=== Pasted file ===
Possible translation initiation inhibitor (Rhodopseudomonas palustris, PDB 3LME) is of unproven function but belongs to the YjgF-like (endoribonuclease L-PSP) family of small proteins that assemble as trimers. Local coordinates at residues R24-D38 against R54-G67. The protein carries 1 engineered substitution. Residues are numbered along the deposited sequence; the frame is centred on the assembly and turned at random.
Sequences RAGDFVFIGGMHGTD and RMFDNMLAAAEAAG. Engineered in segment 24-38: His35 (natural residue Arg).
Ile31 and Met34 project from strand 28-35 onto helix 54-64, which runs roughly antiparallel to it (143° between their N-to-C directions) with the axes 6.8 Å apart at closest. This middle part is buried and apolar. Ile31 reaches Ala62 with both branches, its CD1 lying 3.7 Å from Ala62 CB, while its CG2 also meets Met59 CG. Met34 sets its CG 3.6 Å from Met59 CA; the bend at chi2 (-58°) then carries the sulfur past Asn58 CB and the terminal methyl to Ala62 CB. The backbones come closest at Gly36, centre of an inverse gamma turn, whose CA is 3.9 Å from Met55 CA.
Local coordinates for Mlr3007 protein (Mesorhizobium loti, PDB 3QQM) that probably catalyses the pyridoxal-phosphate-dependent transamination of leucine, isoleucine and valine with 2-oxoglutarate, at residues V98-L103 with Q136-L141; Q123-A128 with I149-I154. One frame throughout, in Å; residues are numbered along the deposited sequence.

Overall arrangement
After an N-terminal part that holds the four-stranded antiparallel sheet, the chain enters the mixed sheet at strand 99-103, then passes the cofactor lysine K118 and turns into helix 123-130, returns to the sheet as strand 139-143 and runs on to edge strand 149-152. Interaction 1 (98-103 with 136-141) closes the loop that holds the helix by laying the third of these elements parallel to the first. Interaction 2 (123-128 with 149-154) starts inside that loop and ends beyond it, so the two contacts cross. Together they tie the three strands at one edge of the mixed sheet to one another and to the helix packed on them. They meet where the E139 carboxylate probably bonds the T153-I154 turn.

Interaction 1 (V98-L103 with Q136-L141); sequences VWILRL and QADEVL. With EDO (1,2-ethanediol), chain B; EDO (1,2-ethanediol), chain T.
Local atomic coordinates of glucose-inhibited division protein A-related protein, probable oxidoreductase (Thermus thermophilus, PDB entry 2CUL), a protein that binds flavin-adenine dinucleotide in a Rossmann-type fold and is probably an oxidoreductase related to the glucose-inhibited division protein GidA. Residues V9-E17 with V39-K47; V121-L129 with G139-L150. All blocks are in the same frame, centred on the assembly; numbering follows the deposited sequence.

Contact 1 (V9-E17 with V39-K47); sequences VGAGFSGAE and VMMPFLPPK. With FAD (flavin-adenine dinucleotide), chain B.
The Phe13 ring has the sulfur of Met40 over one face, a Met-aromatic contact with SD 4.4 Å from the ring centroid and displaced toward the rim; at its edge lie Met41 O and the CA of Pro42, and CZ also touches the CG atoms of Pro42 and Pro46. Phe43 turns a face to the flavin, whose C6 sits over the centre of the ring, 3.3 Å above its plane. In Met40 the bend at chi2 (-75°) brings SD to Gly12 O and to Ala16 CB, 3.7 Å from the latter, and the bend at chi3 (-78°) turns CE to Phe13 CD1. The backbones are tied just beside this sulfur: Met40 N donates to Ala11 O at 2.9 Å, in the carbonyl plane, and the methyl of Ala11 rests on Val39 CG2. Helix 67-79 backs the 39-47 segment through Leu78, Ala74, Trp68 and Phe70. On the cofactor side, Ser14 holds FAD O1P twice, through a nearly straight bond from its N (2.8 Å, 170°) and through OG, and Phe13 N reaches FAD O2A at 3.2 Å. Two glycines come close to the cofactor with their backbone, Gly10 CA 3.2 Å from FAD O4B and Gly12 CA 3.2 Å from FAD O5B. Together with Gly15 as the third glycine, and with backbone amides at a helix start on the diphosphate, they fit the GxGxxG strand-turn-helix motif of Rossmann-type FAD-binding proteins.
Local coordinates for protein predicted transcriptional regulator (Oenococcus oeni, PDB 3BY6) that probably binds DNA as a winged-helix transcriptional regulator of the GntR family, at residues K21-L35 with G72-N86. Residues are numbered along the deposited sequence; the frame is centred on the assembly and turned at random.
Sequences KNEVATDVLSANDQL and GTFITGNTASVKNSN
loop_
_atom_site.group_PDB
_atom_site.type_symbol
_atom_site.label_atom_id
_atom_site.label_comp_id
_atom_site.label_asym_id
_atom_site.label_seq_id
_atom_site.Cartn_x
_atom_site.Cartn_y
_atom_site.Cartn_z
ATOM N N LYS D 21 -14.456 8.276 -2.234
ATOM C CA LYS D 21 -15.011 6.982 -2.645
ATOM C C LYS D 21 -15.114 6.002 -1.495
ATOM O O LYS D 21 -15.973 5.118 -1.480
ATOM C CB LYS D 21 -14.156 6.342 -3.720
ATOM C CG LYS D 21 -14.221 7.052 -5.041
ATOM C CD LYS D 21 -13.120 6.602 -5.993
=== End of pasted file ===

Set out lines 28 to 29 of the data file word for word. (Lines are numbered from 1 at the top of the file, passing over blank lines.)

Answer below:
ATOM C CG LYS D 21 -14.221 7.052 -5.041
ATOM C CD LYS D 21 -13.120 6.602 -5.993